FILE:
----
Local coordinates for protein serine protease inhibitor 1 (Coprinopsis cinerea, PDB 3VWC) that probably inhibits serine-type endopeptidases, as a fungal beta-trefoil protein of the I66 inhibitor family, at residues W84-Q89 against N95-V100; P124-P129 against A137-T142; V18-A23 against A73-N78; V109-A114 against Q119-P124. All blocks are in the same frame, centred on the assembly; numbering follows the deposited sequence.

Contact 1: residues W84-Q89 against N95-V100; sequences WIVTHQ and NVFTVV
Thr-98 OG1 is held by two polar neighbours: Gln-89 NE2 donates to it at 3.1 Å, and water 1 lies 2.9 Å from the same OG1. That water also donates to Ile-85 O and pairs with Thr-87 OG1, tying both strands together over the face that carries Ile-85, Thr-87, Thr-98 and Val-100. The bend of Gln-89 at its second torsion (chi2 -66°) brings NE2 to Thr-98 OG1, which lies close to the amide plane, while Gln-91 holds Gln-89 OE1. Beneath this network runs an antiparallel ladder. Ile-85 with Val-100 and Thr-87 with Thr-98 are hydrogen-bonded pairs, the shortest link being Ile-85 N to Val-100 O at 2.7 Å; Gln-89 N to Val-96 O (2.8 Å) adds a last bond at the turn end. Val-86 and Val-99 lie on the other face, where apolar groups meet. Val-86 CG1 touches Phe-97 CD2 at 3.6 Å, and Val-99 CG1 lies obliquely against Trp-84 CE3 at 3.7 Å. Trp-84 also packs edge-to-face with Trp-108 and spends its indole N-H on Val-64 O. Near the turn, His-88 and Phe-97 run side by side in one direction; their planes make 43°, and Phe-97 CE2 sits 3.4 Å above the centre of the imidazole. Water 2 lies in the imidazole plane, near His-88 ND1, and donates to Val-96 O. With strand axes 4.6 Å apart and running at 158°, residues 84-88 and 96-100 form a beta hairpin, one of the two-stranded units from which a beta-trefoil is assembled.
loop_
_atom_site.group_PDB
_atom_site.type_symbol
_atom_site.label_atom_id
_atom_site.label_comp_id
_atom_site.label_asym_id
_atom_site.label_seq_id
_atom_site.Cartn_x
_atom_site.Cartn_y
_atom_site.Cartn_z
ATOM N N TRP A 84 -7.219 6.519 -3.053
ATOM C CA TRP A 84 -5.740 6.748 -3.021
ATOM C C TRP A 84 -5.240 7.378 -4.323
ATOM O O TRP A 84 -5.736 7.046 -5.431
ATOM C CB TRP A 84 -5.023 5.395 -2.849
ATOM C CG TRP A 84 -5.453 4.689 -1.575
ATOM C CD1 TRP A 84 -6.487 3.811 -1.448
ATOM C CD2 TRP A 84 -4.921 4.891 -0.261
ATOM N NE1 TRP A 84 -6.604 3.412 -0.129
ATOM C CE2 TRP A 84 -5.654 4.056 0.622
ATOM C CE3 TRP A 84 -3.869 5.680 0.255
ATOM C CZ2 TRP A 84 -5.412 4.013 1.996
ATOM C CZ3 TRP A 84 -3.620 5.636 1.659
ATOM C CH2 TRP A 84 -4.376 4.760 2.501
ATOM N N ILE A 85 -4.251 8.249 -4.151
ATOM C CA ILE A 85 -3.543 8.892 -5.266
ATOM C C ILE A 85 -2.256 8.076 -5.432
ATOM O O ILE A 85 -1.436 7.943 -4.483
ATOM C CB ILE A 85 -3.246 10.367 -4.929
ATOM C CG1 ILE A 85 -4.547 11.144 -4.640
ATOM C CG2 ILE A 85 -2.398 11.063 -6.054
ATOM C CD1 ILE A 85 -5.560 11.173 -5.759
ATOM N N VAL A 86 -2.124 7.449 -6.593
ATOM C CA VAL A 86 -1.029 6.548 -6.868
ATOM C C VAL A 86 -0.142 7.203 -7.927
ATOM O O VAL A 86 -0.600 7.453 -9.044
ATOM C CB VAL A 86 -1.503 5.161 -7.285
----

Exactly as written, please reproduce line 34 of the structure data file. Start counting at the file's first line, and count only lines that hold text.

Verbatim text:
ATOM C CG2 ILE A 85 -2.398 11.063 -6.054